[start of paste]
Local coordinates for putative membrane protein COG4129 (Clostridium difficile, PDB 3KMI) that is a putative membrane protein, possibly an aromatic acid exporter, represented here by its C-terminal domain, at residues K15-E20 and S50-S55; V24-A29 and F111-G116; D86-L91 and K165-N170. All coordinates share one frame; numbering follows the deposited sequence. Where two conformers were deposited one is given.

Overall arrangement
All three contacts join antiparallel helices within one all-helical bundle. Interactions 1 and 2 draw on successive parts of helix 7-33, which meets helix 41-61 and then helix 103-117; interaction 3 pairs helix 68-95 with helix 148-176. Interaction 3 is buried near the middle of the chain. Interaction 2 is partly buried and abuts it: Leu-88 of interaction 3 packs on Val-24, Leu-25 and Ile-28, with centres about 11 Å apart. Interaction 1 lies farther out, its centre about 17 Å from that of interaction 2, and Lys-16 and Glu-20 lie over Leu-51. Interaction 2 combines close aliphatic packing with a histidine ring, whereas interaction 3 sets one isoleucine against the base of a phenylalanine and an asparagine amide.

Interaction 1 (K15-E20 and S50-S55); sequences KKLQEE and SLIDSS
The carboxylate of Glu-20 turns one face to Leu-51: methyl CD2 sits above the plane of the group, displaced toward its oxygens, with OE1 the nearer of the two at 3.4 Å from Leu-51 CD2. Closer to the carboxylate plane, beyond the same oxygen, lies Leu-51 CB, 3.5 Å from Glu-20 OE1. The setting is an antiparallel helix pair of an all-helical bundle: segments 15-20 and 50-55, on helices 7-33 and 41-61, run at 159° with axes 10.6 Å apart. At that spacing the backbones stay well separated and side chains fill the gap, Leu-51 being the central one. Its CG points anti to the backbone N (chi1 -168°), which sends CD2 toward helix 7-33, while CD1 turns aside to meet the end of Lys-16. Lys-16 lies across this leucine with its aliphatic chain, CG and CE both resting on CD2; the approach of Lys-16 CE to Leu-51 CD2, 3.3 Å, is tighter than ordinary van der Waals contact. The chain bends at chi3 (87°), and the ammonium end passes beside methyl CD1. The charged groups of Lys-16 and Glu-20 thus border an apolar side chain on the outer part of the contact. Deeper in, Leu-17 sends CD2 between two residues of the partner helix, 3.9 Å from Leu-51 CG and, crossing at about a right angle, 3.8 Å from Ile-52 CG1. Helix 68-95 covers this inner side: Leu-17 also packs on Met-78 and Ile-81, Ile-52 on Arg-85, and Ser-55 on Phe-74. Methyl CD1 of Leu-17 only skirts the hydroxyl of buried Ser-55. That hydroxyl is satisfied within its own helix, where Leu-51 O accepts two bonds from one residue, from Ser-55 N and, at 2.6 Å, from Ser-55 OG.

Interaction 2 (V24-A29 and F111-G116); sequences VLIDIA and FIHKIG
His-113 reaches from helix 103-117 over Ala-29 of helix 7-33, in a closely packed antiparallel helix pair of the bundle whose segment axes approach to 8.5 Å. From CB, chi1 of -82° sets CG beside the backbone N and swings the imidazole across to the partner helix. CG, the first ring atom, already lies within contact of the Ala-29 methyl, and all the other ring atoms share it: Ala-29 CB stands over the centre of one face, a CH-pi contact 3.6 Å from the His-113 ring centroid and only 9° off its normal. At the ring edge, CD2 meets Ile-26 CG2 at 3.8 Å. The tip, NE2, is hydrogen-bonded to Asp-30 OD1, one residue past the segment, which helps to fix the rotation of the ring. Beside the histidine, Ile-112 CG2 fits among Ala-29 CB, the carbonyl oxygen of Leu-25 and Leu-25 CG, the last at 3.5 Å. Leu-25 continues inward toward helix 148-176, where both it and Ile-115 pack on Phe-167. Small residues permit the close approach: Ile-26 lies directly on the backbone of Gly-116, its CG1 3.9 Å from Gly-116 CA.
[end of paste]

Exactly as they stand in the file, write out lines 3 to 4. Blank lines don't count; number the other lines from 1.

All three contacts join antiparallel helices within one all-helical bundle. Interactions 1 and 2 draw on successive parts of helix 7-33, which meets helix 41-61 and then helix 103-117; interaction 3 pairs helix 68-95 with helix 148-176. Interaction 3 is buried near the middle of the chain. Interaction 2 is partly buried and abuts it: Leu-88 of interaction 3 packs on Val-24, Leu-25 and Ile-28, with centres about 11 Å apart. Interaction 1 lies farther out, its centre about 17 Å from that of interaction 2, and Lys-16 and Glu-20 lie over Leu-51. Interaction 2 combines close aliphatic packing with a histidine ring, whereas interaction 3 sets one isoleucine against the base of a phenylalanine and an asparagine amide.

Interaction 1 (K15-E20 and S50-S55); sequences KKLQEE and SLIDSS